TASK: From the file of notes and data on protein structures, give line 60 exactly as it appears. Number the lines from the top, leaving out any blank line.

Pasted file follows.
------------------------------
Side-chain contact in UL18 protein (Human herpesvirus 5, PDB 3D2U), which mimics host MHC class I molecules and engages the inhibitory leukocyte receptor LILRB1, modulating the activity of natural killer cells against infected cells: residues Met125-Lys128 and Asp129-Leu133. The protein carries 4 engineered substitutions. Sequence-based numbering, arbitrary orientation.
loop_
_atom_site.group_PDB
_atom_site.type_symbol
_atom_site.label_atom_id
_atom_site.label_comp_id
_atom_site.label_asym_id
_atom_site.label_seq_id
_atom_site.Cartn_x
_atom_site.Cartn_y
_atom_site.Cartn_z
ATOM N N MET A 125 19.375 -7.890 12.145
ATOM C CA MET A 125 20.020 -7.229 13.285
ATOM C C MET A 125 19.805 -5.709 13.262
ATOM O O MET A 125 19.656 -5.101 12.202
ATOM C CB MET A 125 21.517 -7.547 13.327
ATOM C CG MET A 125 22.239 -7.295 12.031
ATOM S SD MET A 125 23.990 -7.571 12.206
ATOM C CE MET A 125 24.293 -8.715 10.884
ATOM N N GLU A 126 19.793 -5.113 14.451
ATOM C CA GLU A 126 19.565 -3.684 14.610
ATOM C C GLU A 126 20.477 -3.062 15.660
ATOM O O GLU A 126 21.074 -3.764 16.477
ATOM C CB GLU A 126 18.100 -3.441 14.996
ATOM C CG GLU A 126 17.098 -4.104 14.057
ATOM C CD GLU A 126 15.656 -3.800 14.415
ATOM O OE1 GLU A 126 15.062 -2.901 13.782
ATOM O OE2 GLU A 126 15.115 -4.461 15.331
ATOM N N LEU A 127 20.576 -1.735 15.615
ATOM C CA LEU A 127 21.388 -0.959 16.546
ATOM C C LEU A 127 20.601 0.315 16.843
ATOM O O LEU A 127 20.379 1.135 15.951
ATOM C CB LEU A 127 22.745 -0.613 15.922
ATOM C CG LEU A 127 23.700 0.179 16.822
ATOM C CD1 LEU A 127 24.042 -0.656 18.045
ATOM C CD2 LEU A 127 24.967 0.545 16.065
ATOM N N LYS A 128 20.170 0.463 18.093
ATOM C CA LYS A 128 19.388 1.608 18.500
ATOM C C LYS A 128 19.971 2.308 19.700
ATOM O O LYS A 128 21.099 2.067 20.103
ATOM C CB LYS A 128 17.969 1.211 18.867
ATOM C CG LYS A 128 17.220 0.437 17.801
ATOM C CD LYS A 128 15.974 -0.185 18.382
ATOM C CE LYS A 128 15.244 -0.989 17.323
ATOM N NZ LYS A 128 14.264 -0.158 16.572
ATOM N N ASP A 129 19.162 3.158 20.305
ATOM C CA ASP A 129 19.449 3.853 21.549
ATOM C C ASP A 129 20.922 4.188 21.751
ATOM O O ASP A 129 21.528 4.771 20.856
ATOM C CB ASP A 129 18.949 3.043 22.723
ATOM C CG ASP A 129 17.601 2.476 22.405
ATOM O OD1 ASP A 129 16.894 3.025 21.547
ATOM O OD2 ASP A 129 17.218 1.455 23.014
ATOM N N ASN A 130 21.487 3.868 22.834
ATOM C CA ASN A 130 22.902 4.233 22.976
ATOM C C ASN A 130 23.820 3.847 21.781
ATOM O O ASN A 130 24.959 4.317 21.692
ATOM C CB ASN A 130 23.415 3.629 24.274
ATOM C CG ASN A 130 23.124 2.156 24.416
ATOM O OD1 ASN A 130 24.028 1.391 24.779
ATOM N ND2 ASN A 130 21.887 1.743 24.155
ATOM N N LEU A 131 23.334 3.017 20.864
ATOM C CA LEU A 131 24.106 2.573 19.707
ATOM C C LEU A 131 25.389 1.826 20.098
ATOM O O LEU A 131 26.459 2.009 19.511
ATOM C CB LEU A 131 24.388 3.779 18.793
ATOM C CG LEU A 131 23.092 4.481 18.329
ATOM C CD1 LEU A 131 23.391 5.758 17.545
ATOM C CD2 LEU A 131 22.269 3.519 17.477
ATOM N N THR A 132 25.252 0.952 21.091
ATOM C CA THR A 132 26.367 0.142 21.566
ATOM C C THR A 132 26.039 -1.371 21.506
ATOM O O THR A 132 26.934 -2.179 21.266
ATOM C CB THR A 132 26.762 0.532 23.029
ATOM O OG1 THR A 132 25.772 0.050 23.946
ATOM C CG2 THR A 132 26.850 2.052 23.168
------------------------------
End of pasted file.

ATOM O OD1 ASN A 130 24.028 1.391 24.779